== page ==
On 12 July, Fat Studies: Reflective Intersections kicks off at Massey University.
I am SUPER excited about this conference: not only is it my first time to host an international conference, but it is the first NZ Fat Studies conference, and my first Fat Studies conference since the amazing Fat Studies: A Critical Dialogue in Sydney in 2010.
FS: RI takes place across two days on the Wellington campus. The programme is jammed pack full of panels, papers, films, and a Keynote from Dr. Samantha Murray. If you want to check out the full programme, you may find it here. While I am confident that all of the sessions will be good value, I thought I’d pull out some bits about the ones I am most excited about at this moment. Ask me tomorrow, and I’ll probably highlight different ones *smile*
Fat bodies politic: Neoliberalism, biopower, and the ‘obesity epidemic’ by Jackie Wykes
This paper will argue that the discursive construction of the ‘obesity epidemic’ mobilises neoliberal concepts of risk and responsibility to produce fat people as failed subjects across various sites of power, including capitalist production, profitability, and reproductive (hetero)sexuality.
Que(e)rying fat pride by Jamie Burford
I begin by engaging autoethnographic and lyric inquiry to reflect on my experiences at the intersections of gay, genderqueer/trans* and fat politics in Aotearoa-New Zealand. I pay particular attention to my experience of fat shame and pride in the sexuality and gender diverse communities I participate in.
The role of diagnosis in marginalising corpulence by Annemarie Jutel
In this presentation, using overweight as a heuristic, I will describe the social model of diagnosis and how it assists us to understand contemporary attitudes to health, illness and disease. At the same time I will explain how the ascendance of diagnosis and the paradigm of evidence based practice have forced the emergence of overweight as a disease category.
Save the whales: An examination of the relationship between academics/professionals and fat activists by Kath Read
This essay presentation will be an examination of the relationship between academics and other professionals in the fields related to weight and health, and fat activists, with particular focus on power and privilege.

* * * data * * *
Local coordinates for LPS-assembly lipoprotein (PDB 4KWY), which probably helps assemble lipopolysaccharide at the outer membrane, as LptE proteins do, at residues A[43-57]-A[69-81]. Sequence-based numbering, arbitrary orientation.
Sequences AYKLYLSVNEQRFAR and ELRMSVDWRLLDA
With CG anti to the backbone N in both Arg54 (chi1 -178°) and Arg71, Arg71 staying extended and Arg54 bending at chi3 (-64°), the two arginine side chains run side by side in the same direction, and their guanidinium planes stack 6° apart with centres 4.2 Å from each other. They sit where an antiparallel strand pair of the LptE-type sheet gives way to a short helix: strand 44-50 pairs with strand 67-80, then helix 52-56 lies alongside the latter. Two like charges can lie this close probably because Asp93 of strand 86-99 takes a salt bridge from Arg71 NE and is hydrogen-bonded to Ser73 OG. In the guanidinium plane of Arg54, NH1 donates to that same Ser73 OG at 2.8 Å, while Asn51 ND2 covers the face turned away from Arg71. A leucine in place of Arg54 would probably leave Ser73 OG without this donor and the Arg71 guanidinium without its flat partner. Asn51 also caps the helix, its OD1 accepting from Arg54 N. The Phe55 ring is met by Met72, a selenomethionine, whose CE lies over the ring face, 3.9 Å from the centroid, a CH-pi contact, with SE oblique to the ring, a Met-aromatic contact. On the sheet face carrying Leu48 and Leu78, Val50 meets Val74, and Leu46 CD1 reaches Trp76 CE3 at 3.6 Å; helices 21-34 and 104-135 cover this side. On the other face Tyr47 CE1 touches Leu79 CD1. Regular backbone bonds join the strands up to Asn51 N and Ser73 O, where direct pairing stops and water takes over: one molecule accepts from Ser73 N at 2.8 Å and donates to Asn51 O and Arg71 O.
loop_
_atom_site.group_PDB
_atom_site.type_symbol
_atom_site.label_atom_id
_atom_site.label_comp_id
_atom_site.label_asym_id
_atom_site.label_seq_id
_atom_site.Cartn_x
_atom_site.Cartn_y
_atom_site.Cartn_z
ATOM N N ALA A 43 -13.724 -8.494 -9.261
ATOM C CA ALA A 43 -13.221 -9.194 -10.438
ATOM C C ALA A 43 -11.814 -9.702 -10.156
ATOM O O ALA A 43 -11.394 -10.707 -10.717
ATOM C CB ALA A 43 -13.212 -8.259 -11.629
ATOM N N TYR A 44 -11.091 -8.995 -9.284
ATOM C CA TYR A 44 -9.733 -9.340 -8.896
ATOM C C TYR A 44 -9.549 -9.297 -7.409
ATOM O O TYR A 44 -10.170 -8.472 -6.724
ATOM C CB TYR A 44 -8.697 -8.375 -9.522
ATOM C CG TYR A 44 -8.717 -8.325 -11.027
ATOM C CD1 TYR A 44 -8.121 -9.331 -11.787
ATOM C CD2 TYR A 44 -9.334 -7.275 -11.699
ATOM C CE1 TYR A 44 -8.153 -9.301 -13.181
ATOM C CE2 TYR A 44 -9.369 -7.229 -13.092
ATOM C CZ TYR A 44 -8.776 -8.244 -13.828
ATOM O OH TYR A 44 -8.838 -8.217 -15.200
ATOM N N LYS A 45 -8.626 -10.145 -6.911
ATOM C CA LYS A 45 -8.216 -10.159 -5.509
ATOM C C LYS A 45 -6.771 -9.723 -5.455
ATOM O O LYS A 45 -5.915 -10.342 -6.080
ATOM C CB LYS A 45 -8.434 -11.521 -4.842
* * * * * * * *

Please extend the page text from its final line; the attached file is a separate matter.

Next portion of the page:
Queer(y)ing body size: Opening up space for difference by Robyn Longhurst
Over the past decade queer theorists have ‘unfixed’ sex and gender. In a similar manner, I aim to ‘unfix’ body size and shape. As people age, become ill, pregnant, menopausal, change diets and jobs, slim, bulk up, work out, and undergo surgery, their bodies change in size and shape.
Multiple intersections: Autoethnography, Fat Studies and endurance running: “The case of the fat athlete” by Andrew Dickson
This paper attempts to uncomfortably knit Fat Studies with Sport Studies using the methodological glue that is autoethnography. Using psychoanalysis and the age-old concept of the hysteric I theorise how a fat person such as me can work to unsettle the construction of ‘an athlete’ and indeed the entire framework that is ‘athleticism’.
Fat lived ambiguities: Fat political selves and weight loss surgery by Samantha Murray (Keynote)
This might be a story about a bad fatty. Or, perhaps it is a story about a good fatty gone bad. Or a bad fatty made good, depending on your perspective and socio-cultural investments.
In this paper, I wish to foreground a critical narrative of fat being-in-the-world and engage/theorise my multiple and seemingly contradictory fat subjectivities: as a Fat Studies scholar, as one engaged in an ongoing fat activist project, as a feminist who remains (and identifies as) fat, and as a woman who has undergone weight loss surgery.
I can barely contain my excitement!!!
If you’re around, it’s gonna be a great two days!
If you can’t make it to NZ, but still want to engage – register as an online delegate.
For $50 NZD, $40 USD, $25 BGP, $39 AUD, you’ll get access to recordings of all panels, papers, and the Keynote address.
If you have any questions about the conference, email the organiser: email@example.com